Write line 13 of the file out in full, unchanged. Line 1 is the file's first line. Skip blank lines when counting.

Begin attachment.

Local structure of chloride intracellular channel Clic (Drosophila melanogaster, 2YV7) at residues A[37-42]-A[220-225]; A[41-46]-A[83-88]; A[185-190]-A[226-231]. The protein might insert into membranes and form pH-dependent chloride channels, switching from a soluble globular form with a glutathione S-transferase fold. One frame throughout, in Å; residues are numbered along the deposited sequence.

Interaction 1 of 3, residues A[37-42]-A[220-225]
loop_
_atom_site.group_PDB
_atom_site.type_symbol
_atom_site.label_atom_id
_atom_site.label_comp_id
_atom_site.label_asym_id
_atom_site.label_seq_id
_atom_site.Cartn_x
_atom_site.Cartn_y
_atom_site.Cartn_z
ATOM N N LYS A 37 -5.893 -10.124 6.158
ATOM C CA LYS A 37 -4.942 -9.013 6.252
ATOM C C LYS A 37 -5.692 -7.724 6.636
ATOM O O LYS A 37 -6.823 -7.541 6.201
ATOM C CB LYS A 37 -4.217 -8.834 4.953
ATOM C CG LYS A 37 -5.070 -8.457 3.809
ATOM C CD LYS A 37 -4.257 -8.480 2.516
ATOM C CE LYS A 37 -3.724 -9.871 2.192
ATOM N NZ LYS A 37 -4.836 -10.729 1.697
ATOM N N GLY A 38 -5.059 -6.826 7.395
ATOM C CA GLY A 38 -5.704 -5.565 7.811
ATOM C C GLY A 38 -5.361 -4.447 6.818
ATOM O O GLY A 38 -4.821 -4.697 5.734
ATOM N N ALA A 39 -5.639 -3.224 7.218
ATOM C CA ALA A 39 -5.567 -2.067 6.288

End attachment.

ATOM N N LYS A 37 -5.893 -10.124 6.158